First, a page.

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Monday, 13 April 2015

girl interrupted susanna kaysen review not that kind of girl lena dunham review the cuckoos calling robert galbraith review Girl, Interrupted - Susanna Kaysen. Set in 1967, Girl, Interrupted is the memoir of Susanna Kaysen, an eighteen year old sent to a psychiatric facility to be treated for depression. Although not a particularly huge fan of the film that resulted from this autobiography, I found myself drawn to the story when I discovered it had originally been a book and, when I found it in a Brixton charity shop for £1.99, didn't hesitate to buy it. Insightful, interesting and, sometimes, uncomfortably close to home, Girl, Interrupted explores what it is to be 'crazy,' and what it is to try and break free of that stigma. If you're not yet convinced, this passage from the very first page should sway you: "It is easy to slip into a parallel universe. There are so many of them: worlds of the insane, the criminal, the crippled, the dying, perhaps of the dead as well. These worlds exist alongside this world and resemble it, but are not in it. My roommate Georgina came in swiftly and totally, during her junior year at Vassar. She was in a theater watching a movie when a tidal wave of blackness broke over her head. She knew she had gone crazy. She looked around the theater to see if it had happened to everyone, but all the other people were engrossed in the movie. She rushed out, because the darkness in the theater was too much when combined with the darkness in her head. And after that? I asked her. A lot of darkness, she said." It's honestly one of the best things I've ever read. I can't recommend it enough.

Not That Kind of Girl – Lena Dunham. I’m a big fan of all things Lena Dunham – Girls, Tiny Furniture, most of the nonsense she comes out with in interviews – and this book was no exception. Having received it as a gift from my Mum this Christmas (following a subtle text containing an image of said book, and the words ‘please buy me this’) I proceeded to spend the majority of my break reading up on Lena’s weird and wonderful adventures, many of which did something for me that many other reading materials have failed to do – they made me feel like it was OK to be a bit out of sync. Covering sex, work, relationships and everything inbetween, Dunham’s memoir is a work of art, and a must read for any young woman on the fast track to ‘what the hell is this life I’m living?’ My favourite chapter? ‘Platonic Bed Sharing: A Great Idea (For People Who Hate Themselves)’ – because who hasn’t indulged in a sexless snuggle with someone inappropriate?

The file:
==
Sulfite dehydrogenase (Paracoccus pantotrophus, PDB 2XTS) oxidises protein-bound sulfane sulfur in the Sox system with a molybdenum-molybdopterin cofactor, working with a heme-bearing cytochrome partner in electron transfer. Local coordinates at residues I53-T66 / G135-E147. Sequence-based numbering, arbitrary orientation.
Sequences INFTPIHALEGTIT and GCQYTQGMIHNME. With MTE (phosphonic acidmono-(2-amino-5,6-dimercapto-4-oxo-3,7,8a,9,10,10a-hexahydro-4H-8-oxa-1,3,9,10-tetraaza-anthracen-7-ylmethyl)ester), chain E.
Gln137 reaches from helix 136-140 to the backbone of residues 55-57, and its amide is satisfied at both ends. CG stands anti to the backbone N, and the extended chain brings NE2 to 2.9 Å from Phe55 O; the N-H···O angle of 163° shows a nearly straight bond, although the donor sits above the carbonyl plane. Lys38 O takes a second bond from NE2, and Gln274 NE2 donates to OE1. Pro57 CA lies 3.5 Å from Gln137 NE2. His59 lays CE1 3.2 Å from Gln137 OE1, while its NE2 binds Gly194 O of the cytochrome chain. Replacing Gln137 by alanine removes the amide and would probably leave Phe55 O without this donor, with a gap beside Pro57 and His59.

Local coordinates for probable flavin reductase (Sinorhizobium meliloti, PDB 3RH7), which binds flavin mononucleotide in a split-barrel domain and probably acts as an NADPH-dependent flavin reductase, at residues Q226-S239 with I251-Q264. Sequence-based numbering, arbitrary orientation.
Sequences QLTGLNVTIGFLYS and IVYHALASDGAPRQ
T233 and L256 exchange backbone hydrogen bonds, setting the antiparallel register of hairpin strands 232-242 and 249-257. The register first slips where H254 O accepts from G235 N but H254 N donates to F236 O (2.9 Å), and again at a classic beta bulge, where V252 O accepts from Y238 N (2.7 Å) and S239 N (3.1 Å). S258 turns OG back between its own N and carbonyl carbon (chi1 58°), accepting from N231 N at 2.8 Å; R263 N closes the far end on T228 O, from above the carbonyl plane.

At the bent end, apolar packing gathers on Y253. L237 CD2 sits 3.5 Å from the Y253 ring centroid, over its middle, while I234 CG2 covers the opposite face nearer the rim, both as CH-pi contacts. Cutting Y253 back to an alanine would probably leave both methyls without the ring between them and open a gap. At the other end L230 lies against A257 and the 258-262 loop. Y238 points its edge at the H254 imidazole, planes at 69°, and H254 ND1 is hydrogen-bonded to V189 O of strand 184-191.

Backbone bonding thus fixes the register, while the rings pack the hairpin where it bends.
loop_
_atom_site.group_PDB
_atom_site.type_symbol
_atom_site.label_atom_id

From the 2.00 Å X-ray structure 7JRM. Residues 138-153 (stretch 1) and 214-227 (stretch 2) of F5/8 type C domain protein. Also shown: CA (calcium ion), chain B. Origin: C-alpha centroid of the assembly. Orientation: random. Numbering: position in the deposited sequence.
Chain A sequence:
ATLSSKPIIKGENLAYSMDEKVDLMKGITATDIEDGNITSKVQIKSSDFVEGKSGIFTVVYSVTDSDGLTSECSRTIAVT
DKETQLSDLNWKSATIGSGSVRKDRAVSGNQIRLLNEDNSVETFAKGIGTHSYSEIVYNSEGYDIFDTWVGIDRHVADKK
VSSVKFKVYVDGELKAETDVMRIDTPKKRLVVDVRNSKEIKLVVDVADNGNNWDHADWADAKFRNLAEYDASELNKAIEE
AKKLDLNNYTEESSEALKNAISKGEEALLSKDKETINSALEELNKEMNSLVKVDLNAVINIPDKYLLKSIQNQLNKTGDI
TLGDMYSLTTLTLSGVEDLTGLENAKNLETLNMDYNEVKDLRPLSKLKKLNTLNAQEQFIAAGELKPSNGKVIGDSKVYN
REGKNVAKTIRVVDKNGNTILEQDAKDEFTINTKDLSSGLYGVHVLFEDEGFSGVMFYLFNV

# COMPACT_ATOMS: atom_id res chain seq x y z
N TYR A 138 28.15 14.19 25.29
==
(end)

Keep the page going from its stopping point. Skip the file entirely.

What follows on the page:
The Cuckoo’s Calling – Robert Galbraith. It took me a long time to come around to reading this particular book, due to a burning fury directed at JKR for being so utterly un-feminist, and penning a story under a man’s name. Despite internal protests, when I actually gave this book a chance, I found it quite enjoyable. Following the adventures of a disgruntled detective and his far-too-eager assistant, The Cuckoo’s Calling is a murder mystery with an unpredictable ending. And despite a passage alluding to the aforementioned assistant receiving a call on the London underground (which is impossible, and so irritated me hugely) I enjoyed the story, and would recommend it to anyone looking for an easy read. Whilst not the best-written piece of literature out there, The Cuckoo’s Calling had it’s shining moments, as illustrated in a quote that stood out to me. Paraphrasing slightly: “Seven and a half million hearts were beating in close proximity, and many aching far worse than his" - I thought that was kind of beautiful.

Reading next: Misfit. Trainspotting. A Streetcar Named Desire.

Do you have any recommendations?


  1. I LOVED Not That Kind Of Girl! Lena Dunham is just a fantastic human being!


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